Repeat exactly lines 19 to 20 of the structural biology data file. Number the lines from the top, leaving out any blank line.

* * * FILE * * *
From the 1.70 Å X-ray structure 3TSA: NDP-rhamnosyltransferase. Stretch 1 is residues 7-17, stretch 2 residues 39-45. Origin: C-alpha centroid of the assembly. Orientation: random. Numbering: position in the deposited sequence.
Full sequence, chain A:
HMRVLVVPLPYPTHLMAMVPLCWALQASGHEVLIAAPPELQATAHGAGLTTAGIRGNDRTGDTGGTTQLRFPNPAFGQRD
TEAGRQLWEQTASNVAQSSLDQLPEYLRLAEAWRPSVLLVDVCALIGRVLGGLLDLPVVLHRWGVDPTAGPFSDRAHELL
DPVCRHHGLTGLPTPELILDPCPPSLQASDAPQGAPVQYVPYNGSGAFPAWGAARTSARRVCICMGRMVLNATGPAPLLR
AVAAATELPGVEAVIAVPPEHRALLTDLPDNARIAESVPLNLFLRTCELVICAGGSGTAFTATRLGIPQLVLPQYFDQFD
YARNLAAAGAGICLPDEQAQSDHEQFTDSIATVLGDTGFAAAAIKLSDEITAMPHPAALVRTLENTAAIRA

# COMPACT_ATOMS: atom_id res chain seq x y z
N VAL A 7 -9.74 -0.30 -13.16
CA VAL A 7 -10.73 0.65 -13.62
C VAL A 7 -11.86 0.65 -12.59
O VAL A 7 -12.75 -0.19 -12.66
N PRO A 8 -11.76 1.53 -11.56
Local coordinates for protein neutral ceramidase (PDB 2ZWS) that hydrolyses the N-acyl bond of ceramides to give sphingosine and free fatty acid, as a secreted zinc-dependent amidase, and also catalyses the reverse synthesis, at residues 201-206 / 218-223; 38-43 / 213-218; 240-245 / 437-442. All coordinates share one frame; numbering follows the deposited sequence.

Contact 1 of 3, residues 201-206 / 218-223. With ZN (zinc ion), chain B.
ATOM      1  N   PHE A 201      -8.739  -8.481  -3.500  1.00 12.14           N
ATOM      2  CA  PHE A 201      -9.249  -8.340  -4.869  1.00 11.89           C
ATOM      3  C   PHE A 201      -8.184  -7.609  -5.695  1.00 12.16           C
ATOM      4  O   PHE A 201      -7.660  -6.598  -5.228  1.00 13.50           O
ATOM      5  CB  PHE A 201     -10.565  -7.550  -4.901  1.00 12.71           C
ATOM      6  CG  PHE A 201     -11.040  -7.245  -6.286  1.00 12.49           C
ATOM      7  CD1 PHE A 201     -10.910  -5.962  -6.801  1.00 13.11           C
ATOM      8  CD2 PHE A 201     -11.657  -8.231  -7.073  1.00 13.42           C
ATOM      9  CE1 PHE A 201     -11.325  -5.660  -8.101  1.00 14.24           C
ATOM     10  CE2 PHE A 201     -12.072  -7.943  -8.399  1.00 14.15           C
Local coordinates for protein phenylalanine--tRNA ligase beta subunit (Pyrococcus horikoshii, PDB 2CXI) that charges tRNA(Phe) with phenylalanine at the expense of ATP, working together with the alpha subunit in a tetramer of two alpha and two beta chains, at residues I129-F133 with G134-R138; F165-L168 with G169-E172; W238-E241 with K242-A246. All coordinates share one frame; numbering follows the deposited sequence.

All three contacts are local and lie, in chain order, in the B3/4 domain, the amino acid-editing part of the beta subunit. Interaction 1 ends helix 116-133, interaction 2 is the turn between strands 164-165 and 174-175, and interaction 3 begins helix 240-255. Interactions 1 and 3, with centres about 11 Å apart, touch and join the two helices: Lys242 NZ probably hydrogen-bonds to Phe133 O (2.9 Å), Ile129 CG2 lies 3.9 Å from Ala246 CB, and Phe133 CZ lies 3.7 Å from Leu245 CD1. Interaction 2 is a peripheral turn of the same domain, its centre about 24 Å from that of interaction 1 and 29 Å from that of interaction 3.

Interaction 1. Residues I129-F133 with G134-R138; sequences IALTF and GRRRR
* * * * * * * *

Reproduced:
ATOM      4  O   PHE A 201      -7.660  -6.598  -5.228  1.00 13.50           O
ATOM      5  CB  PHE A 201     -10.565  -7.550  -4.901  1.00 12.71           C